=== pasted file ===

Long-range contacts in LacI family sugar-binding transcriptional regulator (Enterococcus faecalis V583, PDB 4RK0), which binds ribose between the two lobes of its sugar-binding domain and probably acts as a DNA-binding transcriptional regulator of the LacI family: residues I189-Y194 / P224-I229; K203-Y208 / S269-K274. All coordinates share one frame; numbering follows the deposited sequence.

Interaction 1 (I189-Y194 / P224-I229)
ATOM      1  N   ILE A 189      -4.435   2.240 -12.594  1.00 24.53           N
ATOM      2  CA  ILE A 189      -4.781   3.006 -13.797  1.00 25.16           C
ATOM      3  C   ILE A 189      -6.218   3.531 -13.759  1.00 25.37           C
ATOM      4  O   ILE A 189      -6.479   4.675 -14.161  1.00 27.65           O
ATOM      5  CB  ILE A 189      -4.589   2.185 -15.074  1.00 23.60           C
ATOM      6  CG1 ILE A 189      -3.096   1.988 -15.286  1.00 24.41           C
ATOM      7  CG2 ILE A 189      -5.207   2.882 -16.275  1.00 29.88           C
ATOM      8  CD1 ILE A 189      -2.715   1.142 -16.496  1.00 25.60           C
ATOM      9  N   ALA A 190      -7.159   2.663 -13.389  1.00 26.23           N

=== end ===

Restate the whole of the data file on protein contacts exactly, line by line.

Long-range contacts in LacI family sugar-binding transcriptional regulator (Enterococcus faecalis V583, PDB 4RK0), which binds ribose between the two lobes of its sugar-binding domain and probably acts as a DNA-binding transcriptional regulator of the LacI family: residues I189-Y194 / P224-I229; K203-Y208 / S269-K274. All coordinates share one frame; numbering follows the deposited sequence.

Interaction 1 (I189-Y194 / P224-I229)
ATOM      1  N   ILE A 189      -4.435   2.240 -12.594  1.00 24.53           N
ATOM      2  CA  ILE A 189      -4.781   3.006 -13.797  1.00 25.16           C
ATOM      3  C   ILE A 189      -6.218   3.531 -13.759  1.00 25.37           C
ATOM      4  O   ILE A 189      -6.479   4.675 -14.161  1.00 27.65           O
ATOM      5  CB  ILE A 189      -4.589   2.185 -15.074  1.00 23.60           C
ATOM      6  CG1 ILE A 189      -3.096   1.988 -15.286  1.00 24.41           C
ATOM      7  CG2 ILE A 189      -5.207   2.882 -16.275  1.00 29.88           C
ATOM      8  CD1 ILE A 189      -2.715   1.142 -16.496  1.00 25.60           C
ATOM      9  N   ALA A 190      -7.159   2.663 -13.389  1.00 26.23           N